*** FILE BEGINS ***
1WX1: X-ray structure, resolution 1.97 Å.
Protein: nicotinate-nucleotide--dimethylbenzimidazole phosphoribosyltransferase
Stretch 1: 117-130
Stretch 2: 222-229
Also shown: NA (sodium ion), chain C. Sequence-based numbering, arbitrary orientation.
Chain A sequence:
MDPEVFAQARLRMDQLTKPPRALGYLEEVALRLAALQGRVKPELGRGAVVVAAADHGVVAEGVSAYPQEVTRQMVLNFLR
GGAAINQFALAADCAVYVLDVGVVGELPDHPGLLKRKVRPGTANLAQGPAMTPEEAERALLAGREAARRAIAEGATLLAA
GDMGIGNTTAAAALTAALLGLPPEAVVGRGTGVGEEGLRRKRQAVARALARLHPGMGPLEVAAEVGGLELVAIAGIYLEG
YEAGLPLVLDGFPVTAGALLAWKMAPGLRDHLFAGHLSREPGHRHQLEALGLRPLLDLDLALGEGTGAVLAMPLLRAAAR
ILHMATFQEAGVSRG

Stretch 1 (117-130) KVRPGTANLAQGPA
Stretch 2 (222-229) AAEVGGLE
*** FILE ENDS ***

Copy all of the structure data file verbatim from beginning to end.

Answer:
1WX1: X-ray structure, resolution 1.97 Å.
Protein: nicotinate-nucleotide--dimethylbenzimidazole phosphoribosyltransferase
Stretch 1: 117-130
Stretch 2: 222-229
Also shown: NA (sodium ion), chain C. Sequence-based numbering, arbitrary orientation.
Chain A sequence:
MDPEVFAQARLRMDQLTKPPRALGYLEEVALRLAALQGRVKPELGRGAVVVAAADHGVVAEGVSAYPQEVTRQMVLNFLR
GGAAINQFALAADCAVYVLDVGVVGELPDHPGLLKRKVRPGTANLAQGPAMTPEEAERALLAGREAARRAIAEGATLLAA
GDMGIGNTTAAAALTAALLGLPPEAVVGRGTGVGEEGLRRKRQAVARALARLHPGMGPLEVAAEVGGLELVAIAGIYLEG
YEAGLPLVLDGFPVTAGALLAWKMAPGLRDHLFAGHLSREPGHRHQLEALGLRPLLDLDLALGEGTGAVLAMPLLRAAAR
ILHMATFQEAGVSRG

Stretch 1 (117-130) KVRPGTANLAQGPA
Stretch 2 (222-229) AAEVGGLE